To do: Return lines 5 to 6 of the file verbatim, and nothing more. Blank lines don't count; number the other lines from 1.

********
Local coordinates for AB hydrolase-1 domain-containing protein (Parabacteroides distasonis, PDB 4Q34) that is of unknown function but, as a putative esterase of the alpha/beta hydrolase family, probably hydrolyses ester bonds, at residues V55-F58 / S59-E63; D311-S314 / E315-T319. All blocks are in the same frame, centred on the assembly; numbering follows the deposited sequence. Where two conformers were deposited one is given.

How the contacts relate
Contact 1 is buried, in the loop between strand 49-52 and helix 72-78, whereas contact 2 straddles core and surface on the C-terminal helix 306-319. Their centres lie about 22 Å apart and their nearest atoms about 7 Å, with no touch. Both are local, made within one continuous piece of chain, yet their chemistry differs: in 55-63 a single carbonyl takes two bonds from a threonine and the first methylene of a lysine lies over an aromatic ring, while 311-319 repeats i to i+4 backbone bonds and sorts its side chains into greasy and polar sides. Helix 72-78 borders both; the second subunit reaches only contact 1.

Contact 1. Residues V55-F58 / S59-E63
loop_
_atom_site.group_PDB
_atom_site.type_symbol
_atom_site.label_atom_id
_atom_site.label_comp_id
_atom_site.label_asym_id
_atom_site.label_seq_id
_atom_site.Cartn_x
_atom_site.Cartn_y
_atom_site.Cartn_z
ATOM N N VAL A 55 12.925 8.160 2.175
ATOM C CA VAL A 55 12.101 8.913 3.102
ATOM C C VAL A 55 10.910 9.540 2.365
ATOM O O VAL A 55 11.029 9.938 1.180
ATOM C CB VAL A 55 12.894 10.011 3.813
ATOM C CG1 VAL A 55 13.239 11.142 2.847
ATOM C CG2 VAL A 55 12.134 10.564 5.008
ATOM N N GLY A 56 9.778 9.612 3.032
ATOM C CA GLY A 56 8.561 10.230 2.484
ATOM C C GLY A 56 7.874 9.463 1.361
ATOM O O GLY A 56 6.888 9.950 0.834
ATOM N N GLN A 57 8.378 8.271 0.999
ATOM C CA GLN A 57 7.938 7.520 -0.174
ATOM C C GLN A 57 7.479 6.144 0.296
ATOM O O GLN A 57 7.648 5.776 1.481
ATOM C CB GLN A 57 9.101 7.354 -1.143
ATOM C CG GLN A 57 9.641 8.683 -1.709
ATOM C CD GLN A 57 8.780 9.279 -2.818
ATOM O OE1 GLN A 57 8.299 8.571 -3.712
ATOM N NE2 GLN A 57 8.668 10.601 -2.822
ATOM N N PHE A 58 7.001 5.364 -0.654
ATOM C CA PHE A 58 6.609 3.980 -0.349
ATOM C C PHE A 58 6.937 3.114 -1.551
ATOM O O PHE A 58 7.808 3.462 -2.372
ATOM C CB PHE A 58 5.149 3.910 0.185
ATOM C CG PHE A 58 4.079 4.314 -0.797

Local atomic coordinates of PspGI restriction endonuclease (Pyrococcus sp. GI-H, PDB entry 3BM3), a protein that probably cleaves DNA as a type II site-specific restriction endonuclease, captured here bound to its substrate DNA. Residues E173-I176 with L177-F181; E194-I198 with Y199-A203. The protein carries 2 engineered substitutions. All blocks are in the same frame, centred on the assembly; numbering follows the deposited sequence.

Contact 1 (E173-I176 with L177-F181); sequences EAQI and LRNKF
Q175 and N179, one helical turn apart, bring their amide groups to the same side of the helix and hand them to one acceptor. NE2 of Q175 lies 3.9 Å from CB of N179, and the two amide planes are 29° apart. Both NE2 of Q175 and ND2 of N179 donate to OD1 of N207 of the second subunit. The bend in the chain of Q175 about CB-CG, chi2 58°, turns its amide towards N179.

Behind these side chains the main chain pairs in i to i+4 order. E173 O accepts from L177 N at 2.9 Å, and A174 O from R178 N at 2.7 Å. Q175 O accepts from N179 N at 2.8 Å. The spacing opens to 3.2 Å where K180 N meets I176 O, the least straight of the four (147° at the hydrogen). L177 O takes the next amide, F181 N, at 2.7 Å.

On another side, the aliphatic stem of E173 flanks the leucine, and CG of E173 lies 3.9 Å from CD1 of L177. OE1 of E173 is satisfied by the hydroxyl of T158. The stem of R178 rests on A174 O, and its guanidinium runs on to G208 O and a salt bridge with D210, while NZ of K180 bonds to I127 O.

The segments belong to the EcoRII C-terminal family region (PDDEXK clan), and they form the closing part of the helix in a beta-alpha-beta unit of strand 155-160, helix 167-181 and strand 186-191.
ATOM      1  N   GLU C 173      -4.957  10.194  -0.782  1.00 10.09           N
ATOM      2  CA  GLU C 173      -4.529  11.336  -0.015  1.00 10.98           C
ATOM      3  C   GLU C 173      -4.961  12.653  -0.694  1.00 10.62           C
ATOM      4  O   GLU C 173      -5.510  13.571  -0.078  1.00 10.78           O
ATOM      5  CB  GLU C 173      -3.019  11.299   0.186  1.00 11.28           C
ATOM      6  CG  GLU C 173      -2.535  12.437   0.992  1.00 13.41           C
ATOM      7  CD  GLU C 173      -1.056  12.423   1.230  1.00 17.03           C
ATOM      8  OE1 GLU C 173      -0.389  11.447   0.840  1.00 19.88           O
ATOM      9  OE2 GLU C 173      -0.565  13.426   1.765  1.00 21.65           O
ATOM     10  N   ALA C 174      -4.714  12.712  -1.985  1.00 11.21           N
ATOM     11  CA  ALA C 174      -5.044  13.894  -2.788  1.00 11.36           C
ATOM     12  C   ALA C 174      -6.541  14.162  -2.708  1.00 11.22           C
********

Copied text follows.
loop_
_atom_site.group_PDB